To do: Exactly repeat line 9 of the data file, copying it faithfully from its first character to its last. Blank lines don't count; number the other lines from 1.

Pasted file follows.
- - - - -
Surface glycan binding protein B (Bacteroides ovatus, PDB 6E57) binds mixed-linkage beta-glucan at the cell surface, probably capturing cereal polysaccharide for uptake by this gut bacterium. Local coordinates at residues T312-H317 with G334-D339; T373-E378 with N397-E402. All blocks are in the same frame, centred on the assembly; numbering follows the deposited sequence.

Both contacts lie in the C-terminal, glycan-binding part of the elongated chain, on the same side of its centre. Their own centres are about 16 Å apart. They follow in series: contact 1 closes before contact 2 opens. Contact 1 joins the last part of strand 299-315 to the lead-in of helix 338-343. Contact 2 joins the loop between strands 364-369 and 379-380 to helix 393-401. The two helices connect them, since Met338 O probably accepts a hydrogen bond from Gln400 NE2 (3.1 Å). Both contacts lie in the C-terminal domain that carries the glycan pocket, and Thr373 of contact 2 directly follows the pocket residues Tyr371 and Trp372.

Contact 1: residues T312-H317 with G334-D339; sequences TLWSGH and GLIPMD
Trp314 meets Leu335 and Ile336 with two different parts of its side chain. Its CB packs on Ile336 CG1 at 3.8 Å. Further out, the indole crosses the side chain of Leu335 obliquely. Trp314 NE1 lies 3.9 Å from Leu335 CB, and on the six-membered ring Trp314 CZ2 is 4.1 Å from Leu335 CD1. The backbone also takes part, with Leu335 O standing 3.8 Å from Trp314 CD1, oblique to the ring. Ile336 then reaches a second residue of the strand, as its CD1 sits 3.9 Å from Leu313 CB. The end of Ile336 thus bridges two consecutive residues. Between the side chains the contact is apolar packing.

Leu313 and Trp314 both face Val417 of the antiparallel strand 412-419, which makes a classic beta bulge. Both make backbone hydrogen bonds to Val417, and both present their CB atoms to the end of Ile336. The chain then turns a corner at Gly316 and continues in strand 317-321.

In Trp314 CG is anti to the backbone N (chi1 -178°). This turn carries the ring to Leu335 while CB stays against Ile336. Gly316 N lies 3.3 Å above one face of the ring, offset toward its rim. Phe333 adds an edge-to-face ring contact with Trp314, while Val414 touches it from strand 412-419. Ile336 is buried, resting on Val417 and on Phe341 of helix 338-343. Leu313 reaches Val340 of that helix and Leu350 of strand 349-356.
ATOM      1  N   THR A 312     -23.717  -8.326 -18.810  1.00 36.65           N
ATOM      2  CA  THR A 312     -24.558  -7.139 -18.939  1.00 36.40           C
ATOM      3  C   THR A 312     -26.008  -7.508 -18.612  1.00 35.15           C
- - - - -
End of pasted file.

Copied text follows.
ATOM      3  C   THR A 312     -26.008  -7.508 -18.612  1.00 35.15           C